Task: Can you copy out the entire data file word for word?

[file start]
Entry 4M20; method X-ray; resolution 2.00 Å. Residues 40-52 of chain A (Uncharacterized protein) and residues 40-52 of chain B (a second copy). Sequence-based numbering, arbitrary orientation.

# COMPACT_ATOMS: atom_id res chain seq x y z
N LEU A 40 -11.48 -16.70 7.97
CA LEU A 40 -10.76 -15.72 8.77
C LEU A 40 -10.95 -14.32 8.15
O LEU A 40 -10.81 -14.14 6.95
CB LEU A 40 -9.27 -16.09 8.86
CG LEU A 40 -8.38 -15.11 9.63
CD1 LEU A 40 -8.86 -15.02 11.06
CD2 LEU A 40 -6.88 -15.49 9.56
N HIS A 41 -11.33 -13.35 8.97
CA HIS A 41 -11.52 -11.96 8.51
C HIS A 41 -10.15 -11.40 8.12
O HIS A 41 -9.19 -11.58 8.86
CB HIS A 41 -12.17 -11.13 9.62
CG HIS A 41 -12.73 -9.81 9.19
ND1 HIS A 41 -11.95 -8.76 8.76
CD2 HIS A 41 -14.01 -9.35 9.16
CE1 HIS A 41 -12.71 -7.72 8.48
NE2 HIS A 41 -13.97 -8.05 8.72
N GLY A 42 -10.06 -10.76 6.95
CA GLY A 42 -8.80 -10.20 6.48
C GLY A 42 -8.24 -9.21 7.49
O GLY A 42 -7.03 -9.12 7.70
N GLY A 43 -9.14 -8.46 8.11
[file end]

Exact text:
Entry 4M20; method X-ray; resolution 2.00 Å. Residues 40-52 of chain A (Uncharacterized protein) and residues 40-52 of chain B (a second copy). Sequence-based numbering, arbitrary orientation.

# COMPACT_ATOMS: atom_id res chain seq x y z
N LEU A 40 -11.48 -16.70 7.97
CA LEU A 40 -10.76 -15.72 8.77
C LEU A 40 -10.95 -14.32 8.15
O LEU A 40 -10.81 -14.14 6.95
CB LEU A 40 -9.27 -16.09 8.86
CG LEU A 40 -8.38 -15.11 9.63
CD1 LEU A 40 -8.86 -15.02 11.06
CD2 LEU A 40 -6.88 -15.49 9.56
N HIS A 41 -11.33 -13.35 8.97
CA HIS A 41 -11.52 -11.96 8.51
C HIS A 41 -10.15 -11.40 8.12
O HIS A 41 -9.19 -11.58 8.86
CB HIS A 41 -12.17 -11.13 9.62
CG HIS A 41 -12.73 -9.81 9.19
ND1 HIS A 41 -11.95 -8.76 8.76
CD2 HIS A 41 -14.01 -9.35 9.16
CE1 HIS A 41 -12.71 -7.72 8.48
NE2 HIS A 41 -13.97 -8.05 8.72
N GLY A 42 -10.06 -10.76 6.95
CA GLY A 42 -8.80 -10.20 6.48
C GLY A 42 -8.24 -9.21 7.49
O GLY A 42 -7.03 -9.12 7.70
N GLY A 43 -9.14 -8.46 8.11